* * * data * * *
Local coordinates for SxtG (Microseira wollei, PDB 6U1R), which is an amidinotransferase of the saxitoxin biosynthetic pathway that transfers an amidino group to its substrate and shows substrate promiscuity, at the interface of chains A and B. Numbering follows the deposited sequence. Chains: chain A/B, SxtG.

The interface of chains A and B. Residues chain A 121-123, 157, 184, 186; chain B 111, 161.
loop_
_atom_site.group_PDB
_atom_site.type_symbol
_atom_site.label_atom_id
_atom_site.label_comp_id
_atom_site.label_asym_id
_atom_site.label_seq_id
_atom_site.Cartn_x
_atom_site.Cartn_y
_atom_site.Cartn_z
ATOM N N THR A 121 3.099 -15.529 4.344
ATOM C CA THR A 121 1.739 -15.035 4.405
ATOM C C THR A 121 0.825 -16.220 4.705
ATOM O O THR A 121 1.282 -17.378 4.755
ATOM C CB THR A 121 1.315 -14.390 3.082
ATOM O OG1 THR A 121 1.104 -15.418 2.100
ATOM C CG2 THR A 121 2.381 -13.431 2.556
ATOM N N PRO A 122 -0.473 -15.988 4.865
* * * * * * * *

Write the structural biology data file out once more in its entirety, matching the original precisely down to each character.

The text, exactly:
Local coordinates for SxtG (Microseira wollei, PDB 6U1R), which is an amidinotransferase of the saxitoxin biosynthetic pathway that transfers an amidino group to its substrate and shows substrate promiscuity, at the interface of chains A and B. Numbering follows the deposited sequence. Chains: chain A/B, SxtG.

The interface of chains A and B. Residues chain A 121-123, 157, 184, 186; chain B 111, 161.
loop_
_atom_site.group_PDB
_atom_site.type_symbol
_atom_site.label_atom_id
_atom_site.label_comp_id
_atom_site.label_asym_id
_atom_site.label_seq_id
_atom_site.Cartn_x
_atom_site.Cartn_y
_atom_site.Cartn_z
ATOM N N THR A 121 3.099 -15.529 4.344
ATOM C CA THR A 121 1.739 -15.035 4.405
ATOM C C THR A 121 0.825 -16.220 4.705
ATOM O O THR A 121 1.282 -17.378 4.755
ATOM C CB THR A 121 1.315 -14.390 3.082
ATOM O OG1 THR A 121 1.104 -15.418 2.100
ATOM C CG2 THR A 121 2.381 -13.431 2.556
ATOM N N PRO A 122 -0.473 -15.988 4.865